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Education Secretary Gavin Williamson tries to shift blame to ‘not fit for purpose’ Ofqual after exam grades U-turn

UNDER-fire Gavin Williamson batted away calls to quit today and shifted the blame for the A-level marking disaster toward exams bosses at Ofqual.

The Education Secretary refused three times to say he would walk and instead took aim at the bungling watchdog.

And the boss of the Commons Education Select Committee also blasted the “secretive” grading body over its refusal to explain its botched computer model, which sparked results chaos.

MP Robert Halfon said the powerful quango was “not fit for purpose”.

A livid Mr Williamson, 44, hit out saying: “We ended up in a situation where Ofqual didn’t deliver the system that we had been reassured and believed would be in place.

“It is quite clear that there have been some real challenges in terms of what Ofqual have been able to deliver.”

The row over A-levels has also reignited ministers’ fury at the lack of civil servants and officials returning to their desks.

Last week The Sun revealed just one in 20 officials had stopped working from home.

One senior government figure conceded: “It’s clear Whitehall is not firing on all cylinders.”

Mr Williamson signalled he is not going to budge from the Cabinet — insisting he is determined “over the coming year” to reform education.

He did a dramatic U-turn on the A-level marking system after a computer algorithm lowered around 40 per cent of grades from teachers’ forecasts.

Tens of thousands of teenagers had been left devastated after their predicted Bs and Cs were downgraded to Ds and Es.

The results sparked nationwide student protests — some of which continued today despite the U-turn.

Ofqual — run by £200,000 a year boss Sally Collier — has refused to send anyone out to face the music since the marking fiasco.

Mr Halfon said today that the quango should be axed.

The Tory MP told Times Radio: “I don’t want our committee to become a show trial.

“But what I do want to do is find out what on earth has gone wrong, why it happened, who said what to whom, were the right questions asked, were tests done on this so-called algorithm model.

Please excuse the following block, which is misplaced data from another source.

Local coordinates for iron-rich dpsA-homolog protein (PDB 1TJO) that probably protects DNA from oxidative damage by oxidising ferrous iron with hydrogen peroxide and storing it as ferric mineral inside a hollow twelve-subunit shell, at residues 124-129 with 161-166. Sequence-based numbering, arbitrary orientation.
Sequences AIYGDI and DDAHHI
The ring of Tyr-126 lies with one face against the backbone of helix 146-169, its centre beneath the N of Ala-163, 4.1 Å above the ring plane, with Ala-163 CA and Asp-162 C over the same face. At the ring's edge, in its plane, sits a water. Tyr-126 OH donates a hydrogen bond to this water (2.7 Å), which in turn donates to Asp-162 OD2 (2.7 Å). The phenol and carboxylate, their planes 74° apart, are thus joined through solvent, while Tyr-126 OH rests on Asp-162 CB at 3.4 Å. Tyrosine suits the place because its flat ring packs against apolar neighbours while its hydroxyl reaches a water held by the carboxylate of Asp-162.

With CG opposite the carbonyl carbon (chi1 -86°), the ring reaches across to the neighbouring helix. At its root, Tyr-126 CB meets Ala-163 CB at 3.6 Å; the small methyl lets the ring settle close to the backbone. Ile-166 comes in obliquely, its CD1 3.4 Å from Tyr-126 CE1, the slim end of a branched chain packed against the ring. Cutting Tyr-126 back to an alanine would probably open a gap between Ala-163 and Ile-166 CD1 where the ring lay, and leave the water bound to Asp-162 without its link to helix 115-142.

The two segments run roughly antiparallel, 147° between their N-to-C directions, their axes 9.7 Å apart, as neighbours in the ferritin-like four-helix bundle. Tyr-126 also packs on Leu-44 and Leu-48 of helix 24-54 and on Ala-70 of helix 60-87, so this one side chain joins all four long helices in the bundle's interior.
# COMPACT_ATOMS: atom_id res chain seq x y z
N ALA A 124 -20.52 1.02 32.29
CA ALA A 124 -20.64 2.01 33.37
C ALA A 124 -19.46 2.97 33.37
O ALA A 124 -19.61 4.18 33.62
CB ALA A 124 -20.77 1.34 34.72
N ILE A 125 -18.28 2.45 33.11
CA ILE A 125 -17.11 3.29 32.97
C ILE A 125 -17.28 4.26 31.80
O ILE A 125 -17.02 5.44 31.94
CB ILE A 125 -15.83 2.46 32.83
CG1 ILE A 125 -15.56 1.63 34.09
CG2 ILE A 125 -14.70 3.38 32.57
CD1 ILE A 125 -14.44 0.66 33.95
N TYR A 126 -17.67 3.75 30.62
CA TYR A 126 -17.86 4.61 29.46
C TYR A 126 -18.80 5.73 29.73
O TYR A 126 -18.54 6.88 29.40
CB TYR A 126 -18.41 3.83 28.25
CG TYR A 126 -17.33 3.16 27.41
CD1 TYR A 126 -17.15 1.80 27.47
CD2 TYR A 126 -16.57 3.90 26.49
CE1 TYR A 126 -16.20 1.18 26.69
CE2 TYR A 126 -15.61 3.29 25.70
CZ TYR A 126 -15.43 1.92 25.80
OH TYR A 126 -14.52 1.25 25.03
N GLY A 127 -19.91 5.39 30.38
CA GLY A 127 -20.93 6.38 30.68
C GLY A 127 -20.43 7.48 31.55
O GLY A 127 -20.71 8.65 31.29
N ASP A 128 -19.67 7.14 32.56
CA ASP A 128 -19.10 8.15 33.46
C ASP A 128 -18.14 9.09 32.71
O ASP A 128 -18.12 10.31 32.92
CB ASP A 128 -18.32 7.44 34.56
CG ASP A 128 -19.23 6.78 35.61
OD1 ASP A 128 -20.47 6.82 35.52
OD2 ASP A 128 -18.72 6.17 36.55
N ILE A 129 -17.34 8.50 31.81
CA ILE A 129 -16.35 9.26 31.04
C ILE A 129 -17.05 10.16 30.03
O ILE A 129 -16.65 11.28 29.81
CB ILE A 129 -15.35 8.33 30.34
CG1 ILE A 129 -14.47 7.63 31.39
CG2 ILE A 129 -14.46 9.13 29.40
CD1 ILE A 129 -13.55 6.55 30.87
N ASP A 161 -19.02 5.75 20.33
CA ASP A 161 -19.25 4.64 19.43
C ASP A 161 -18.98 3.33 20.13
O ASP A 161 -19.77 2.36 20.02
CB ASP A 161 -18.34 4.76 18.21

“And the reason I want to find these things out is not just to finger wag and blame, but to make sure it doesn’t happen again.”

Tonight unions called for an inquiry into the fiasco. The Association of School and College Leaders wrote to Mr Williamson demanding an independent review.

Boss Geoff Barton said: “This degree of transparency is necessary at a time when public confidence has been badly shaken.”

Some Tory MPs accused Mr Williamson of trying to palm off the blame to Ofqual.

One told The Sun: “He is not a resigner. You would have to chop off his hand to get him to resign.”

Another said “vultures are circling” but Mr Williamson is a “master of finding someone else to chuck under a bus”.

But MPs said Prime Minister Boris Johnson would not sack the Education Secretary.

However, questions remained for Mr Williamson after it emerged he had been warned as early as June that the system would fail.

Williamson is not a resigner. You would have to chop off his hand to get him to resign.

A report by the Education Select Committee said the computerised marking was a recipe for disaster.

It said downgrading marks to match how the school did in previous years “might not be fair” for “schools on an upward trajectory”.

Ministers and Ofqual bosses refused to ditch the system.

One Conservative politician said Ofqual and Mr Williamson were both “villains” who must carry the can.

Labour MP Toby Perkins said: “The mess and chaos surrounding exam results is a result of the Government’s incompetence and they must take responsibility for it.”

The disaster piles even more pressure on the Government to get all kids back to school for the start of September.

Pupils getting GCSEs tomorrow will be given their teacher grades for results.

But officials say they will not know national GCSE figures until a week later as they will still be crunching the numbers.

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